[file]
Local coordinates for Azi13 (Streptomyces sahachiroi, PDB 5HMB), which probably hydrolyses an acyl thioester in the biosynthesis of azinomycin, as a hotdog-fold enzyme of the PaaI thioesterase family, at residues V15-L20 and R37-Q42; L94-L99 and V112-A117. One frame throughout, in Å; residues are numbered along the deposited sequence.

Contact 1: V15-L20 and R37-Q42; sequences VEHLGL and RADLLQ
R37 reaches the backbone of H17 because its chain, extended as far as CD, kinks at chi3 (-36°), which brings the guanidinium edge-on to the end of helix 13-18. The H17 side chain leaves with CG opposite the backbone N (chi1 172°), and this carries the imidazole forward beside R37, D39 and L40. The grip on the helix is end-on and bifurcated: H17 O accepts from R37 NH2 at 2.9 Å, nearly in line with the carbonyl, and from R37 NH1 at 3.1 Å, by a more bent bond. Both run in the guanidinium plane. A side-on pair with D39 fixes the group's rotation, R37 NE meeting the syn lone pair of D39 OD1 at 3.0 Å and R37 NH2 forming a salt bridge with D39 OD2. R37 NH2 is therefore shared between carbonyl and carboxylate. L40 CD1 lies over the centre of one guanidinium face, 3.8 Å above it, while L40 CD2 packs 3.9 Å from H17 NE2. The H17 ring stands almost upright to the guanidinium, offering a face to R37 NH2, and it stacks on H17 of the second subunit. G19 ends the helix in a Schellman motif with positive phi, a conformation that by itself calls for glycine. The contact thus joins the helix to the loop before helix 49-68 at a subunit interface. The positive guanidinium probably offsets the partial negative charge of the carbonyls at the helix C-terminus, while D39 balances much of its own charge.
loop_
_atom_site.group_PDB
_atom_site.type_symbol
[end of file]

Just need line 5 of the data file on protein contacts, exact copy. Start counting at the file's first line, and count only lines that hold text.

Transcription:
_atom_site.group_PDB